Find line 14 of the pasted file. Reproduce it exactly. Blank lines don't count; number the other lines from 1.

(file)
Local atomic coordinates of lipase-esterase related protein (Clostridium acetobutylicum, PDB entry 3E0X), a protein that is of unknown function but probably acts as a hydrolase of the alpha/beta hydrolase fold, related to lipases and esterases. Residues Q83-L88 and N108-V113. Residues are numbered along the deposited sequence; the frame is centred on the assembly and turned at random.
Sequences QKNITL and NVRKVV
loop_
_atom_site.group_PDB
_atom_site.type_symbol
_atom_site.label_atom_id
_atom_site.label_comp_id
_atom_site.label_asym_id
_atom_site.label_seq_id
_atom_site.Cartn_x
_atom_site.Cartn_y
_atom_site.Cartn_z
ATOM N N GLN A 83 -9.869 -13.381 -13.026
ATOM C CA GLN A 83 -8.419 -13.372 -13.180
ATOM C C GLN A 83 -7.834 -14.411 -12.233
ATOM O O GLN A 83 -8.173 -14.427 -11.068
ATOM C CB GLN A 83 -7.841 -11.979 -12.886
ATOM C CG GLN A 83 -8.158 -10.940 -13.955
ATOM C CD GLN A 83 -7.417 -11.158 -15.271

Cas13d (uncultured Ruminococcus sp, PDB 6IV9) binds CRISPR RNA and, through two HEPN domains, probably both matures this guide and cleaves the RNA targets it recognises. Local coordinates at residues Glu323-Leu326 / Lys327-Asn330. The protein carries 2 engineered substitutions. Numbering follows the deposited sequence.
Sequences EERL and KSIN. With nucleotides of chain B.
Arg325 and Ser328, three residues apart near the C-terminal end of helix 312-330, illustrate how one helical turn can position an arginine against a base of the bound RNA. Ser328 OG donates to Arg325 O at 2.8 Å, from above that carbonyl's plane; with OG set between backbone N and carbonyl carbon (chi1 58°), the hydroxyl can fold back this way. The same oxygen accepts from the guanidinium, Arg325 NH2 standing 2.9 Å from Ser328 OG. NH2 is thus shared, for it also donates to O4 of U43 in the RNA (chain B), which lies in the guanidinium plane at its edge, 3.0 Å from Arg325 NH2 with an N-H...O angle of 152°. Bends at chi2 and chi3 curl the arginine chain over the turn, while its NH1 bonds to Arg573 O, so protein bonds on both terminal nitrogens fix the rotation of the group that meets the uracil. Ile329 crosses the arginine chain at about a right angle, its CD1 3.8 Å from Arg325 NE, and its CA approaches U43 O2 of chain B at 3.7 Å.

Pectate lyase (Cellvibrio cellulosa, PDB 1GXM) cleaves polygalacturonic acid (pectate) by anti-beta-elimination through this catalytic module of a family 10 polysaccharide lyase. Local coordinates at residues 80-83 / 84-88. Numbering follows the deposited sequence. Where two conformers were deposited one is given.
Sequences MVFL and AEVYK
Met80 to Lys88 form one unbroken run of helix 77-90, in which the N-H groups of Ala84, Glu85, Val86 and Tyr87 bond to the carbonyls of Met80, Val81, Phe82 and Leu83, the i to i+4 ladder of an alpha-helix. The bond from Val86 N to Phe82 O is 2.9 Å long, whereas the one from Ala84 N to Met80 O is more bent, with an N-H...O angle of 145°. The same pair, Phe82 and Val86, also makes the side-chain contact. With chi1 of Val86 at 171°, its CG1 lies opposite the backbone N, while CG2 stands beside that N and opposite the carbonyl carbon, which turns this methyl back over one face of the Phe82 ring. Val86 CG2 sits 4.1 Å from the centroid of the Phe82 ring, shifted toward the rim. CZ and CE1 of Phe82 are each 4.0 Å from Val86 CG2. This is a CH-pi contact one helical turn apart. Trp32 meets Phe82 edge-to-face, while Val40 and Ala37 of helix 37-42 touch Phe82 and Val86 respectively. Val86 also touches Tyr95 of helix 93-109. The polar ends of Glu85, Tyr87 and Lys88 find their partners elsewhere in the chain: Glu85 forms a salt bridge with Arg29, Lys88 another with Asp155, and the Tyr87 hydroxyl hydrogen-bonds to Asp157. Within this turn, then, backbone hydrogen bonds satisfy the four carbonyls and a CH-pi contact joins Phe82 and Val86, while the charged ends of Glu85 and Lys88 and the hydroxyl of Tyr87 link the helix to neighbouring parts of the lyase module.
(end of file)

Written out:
ATOM C CA GLN A 83 -8.419 -13.372 -13.180